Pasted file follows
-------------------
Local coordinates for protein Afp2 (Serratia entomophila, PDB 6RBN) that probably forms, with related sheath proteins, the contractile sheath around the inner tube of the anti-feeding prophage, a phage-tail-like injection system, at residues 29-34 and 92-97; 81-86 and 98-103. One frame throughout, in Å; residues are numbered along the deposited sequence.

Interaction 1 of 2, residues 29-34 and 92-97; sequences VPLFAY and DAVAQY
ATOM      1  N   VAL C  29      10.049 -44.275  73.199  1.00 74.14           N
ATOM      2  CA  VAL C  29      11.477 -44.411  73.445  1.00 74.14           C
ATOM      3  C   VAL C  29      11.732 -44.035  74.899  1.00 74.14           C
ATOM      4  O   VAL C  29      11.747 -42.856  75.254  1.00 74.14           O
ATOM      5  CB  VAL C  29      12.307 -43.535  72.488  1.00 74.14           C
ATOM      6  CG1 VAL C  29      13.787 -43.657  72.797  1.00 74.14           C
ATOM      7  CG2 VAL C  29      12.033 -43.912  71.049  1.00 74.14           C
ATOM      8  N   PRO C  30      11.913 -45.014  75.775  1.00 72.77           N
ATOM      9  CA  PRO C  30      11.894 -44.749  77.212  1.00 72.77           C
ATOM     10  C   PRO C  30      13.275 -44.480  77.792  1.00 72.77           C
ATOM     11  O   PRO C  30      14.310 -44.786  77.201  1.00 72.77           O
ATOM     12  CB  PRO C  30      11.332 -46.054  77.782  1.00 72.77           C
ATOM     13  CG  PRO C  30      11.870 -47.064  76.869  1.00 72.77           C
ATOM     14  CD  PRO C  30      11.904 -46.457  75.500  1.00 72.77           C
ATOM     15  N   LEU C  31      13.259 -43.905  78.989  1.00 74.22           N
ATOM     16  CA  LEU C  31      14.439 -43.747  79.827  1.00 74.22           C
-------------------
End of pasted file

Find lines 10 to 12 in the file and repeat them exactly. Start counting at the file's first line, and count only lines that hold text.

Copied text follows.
ATOM      8  N   PRO C  30      11.913 -45.014  75.775  1.00 72.77           N
ATOM      9  CA  PRO C  30      11.894 -44.749  77.212  1.00 72.77           C
ATOM     10  C   PRO C  30      13.275 -44.480  77.792  1.00 72.77           C